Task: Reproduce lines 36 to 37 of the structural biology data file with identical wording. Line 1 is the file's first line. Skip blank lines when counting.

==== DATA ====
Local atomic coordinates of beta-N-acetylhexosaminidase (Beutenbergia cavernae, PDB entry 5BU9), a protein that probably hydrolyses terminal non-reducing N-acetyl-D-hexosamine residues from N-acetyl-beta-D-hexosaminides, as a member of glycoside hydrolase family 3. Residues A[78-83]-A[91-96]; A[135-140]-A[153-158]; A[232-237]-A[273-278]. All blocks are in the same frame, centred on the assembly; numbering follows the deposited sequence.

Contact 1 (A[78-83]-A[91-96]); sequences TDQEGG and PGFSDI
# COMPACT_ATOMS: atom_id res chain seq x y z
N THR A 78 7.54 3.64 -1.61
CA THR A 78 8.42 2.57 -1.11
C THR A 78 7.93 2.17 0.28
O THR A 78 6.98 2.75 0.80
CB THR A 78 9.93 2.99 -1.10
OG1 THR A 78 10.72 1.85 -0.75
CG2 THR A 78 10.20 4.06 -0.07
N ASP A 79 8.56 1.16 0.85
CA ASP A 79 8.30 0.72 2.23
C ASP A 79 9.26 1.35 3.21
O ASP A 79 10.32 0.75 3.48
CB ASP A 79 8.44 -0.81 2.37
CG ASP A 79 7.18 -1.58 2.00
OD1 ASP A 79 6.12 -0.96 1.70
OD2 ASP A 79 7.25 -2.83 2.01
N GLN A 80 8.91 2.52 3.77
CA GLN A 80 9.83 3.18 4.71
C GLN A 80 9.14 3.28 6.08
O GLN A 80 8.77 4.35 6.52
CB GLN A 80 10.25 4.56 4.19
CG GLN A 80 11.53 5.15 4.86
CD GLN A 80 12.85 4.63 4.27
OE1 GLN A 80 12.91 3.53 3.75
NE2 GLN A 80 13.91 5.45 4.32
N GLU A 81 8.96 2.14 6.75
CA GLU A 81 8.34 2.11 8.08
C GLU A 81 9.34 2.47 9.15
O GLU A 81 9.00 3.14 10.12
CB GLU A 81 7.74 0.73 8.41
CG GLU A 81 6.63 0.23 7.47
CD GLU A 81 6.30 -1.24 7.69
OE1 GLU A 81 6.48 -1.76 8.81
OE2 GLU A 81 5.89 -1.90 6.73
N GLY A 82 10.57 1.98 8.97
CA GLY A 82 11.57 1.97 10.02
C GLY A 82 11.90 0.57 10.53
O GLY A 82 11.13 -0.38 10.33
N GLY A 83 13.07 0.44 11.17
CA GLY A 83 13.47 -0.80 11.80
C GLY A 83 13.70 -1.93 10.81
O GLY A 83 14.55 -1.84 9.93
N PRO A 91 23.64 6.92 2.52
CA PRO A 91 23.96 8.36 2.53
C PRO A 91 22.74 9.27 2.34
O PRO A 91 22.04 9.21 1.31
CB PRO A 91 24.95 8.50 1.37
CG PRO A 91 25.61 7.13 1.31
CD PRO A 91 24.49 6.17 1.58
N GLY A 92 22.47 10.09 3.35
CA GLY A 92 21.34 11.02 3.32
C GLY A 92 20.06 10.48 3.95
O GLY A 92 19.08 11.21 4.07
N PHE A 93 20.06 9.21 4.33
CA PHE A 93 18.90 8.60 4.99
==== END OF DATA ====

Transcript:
OE2 GLU A 81 5.89 -1.90 6.73
N GLY A 82 10.57 1.98 8.97